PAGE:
OCD can feel utterly enormous, so I found it comforting to talk with others who have it for this story. Jeff Whitmire, who is 44 years old and lives in Lititz, Pennsylvania, has had OCD since he was a child. For him, it often manifests as overanalysis of events and interactions. Years ago, when Whitmire hit a stick on the road while driving his car, he couldn’t stop thinking about the fact that he hadn’t actually seen the stick. Which meant, he thought, that there was a chance that stick could have been a person. Whitmire drove 30 miles in distress before deciding to turn the car back around to check.
Whitmire’s compulsions calmed significantly when he entered his 40s: He was able to go off his medication and stop attending therapy. But when the pandemic hit, his anxiety shot up, and the compulsions came flooding back. “It was like going back to square one,” he told me. For a while, he was too anxious to call his best friend on the phone, because he didn’t want to spend the rest of the day overthinking their conversation.
For some people with contamination OCD, the pandemic has complicated their fears about germs and viruses—and many of them have become overwhelmed, Pittenger said. Chelsea Ridener, a 24-year-old pediatric nurse in Tulsa, Oklahoma, had mild contamination OCD before the pandemic. When the world grew fixated on a highly contagious virus, her compulsions became almost debilitating. Ridener now wipes down her grocery cart for 10 or 15 minutes before shopping and scrubs her hands with sanitizer after touching anything in a public space. (Scientists have concluded that the coronavirus is much more likely to be transmitted through the air than on surfaces.) At Walmart recently, Ridener’s 2-year-old son touched something in the bathroom and then immediately grabbed her hand. Picturing the germs spreading from his body to hers sent Ridener into a panic attack. She sat in a back hallway of the store, shaking and crying for nearly an hour.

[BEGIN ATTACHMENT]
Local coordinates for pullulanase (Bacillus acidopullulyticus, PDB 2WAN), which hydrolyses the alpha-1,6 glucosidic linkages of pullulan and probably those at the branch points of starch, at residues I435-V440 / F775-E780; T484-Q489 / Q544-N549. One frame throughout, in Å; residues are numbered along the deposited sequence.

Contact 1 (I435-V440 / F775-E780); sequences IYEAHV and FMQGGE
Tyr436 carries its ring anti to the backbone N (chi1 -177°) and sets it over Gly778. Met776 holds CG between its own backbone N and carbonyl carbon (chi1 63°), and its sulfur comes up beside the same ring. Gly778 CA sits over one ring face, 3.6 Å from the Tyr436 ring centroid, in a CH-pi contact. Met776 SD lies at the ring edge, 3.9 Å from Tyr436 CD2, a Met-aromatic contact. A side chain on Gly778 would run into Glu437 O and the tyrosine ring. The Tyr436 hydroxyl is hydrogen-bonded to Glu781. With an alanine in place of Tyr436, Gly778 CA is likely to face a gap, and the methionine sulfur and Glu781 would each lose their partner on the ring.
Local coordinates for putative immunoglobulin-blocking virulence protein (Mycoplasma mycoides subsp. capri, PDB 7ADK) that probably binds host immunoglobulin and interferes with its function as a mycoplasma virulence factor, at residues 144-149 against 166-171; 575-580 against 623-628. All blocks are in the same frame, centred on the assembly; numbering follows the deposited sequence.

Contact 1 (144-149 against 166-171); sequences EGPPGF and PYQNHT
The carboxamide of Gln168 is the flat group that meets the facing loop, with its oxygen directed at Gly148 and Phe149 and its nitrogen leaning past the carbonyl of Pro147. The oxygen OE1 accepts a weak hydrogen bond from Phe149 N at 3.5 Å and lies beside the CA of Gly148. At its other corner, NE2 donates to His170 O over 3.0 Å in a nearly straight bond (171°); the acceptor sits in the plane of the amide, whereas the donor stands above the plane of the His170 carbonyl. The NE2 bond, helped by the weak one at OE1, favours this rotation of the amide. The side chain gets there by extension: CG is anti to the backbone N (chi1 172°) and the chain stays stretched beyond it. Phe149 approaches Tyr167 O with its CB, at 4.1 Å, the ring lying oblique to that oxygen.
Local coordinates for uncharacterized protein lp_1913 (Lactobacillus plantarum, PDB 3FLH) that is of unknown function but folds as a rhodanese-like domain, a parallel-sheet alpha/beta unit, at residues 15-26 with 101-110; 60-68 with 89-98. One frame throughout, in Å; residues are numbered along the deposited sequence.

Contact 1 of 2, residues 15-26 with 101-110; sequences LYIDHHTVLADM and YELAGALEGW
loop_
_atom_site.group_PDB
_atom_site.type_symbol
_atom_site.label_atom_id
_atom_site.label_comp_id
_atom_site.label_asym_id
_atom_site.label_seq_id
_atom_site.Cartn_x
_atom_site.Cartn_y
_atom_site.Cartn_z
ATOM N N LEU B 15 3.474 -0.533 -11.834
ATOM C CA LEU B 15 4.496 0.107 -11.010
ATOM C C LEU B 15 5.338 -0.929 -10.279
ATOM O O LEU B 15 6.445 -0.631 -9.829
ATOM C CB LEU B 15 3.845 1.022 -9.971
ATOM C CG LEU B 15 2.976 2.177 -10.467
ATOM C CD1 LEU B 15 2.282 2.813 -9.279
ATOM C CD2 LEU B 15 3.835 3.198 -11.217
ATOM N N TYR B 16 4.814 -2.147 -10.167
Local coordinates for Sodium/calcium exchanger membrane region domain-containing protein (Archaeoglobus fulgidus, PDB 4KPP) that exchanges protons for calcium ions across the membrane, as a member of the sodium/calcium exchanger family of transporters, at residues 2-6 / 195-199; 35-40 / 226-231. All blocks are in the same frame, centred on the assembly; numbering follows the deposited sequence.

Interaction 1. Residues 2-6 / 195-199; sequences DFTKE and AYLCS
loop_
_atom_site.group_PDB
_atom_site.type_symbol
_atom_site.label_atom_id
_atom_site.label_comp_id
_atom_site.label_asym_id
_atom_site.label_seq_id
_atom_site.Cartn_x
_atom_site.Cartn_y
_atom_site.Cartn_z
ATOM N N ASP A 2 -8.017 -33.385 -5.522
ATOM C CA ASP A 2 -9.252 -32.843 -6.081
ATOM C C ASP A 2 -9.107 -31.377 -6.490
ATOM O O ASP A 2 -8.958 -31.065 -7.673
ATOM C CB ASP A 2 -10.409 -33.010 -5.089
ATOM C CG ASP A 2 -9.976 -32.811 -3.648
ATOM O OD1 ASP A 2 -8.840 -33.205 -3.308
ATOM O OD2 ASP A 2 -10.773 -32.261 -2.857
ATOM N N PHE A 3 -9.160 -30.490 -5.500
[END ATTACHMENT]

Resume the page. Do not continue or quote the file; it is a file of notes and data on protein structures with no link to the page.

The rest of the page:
Surprisingly, although the past year has been terrible for some people with contamination OCD, others have not experienced an increase in contamination-related thoughts and behaviors, Pittenger and Szymanski told me. People like me, who don’t have compulsions related to health, have been more likely to report exacerbated OCD symptoms, at least according to preliminary research, they said. This could be because people with contamination OCD actually found a strange relief in the pandemic: They were exceptionally well prepared to live through a global health crisis.
“My therapist said, ‘You’ve been prepping for this your whole life,’” says Dotty Dart, a 30-year-old who lives in Detroit and who has rituals associated with germs and a fear of vomiting. “It was weirdly comforting,” she told me, to know that other people finally understood the daily panic she’d always felt. Seeing people take public health seriously, wear masks, and wash their hands more often made her feel less anxious. But when Dart thinks about the world opening up again—people crowding restaurants and bars and stores, coughing and sneezing and touching things—that relief disappears. “It makes me a little nervous, thinking about people just going back to being gross adults.”